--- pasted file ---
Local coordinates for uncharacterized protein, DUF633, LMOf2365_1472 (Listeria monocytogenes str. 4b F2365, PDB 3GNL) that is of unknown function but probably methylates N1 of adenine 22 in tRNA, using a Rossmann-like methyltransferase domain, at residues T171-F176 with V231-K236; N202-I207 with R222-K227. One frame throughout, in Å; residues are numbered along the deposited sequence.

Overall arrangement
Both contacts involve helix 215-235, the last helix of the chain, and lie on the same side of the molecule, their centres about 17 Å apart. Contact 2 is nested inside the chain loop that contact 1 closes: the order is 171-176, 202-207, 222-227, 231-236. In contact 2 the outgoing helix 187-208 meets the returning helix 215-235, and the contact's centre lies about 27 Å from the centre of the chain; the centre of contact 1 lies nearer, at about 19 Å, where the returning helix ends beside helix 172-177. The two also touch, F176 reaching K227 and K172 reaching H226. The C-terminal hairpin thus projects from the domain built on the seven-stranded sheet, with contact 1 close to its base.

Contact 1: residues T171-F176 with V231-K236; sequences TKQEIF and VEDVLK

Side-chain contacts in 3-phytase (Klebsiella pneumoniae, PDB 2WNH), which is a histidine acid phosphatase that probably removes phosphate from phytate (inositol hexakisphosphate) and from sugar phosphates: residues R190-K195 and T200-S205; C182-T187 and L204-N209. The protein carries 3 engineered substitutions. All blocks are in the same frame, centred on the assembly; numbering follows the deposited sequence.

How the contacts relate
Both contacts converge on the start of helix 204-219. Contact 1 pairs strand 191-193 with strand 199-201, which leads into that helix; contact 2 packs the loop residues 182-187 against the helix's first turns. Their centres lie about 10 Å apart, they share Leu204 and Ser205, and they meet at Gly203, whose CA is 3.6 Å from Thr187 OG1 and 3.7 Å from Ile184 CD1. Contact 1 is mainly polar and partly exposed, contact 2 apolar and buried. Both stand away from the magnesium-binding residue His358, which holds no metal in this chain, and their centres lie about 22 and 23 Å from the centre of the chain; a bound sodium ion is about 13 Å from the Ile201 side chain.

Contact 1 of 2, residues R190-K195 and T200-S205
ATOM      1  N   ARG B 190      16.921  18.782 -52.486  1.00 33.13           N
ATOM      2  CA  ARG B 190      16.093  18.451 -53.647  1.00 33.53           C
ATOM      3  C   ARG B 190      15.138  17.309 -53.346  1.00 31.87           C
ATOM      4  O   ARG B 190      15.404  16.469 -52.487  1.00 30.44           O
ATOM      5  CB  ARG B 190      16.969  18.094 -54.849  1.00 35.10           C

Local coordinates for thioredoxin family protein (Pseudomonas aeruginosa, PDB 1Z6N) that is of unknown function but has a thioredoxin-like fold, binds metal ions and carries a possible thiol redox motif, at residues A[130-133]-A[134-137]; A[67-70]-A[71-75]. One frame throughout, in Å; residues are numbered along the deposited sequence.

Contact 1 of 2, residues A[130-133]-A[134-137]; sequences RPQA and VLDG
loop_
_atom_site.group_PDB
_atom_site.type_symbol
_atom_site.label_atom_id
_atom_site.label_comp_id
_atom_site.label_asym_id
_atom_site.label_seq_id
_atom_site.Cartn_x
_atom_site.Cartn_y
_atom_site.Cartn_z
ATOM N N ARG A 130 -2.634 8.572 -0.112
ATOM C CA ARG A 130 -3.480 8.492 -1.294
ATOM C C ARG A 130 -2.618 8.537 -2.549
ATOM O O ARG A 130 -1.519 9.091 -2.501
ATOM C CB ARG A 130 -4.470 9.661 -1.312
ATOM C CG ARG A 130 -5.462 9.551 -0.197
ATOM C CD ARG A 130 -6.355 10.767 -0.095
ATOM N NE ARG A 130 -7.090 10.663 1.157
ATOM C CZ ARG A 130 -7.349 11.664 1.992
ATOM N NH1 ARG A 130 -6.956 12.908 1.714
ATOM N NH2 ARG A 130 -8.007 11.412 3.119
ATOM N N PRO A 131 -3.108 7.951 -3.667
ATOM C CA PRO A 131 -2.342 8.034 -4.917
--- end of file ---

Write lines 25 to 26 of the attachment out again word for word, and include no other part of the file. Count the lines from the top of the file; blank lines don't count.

_atom_site.Cartn_z
ATOM N N ARG A 130 -2.634 8.572 -0.112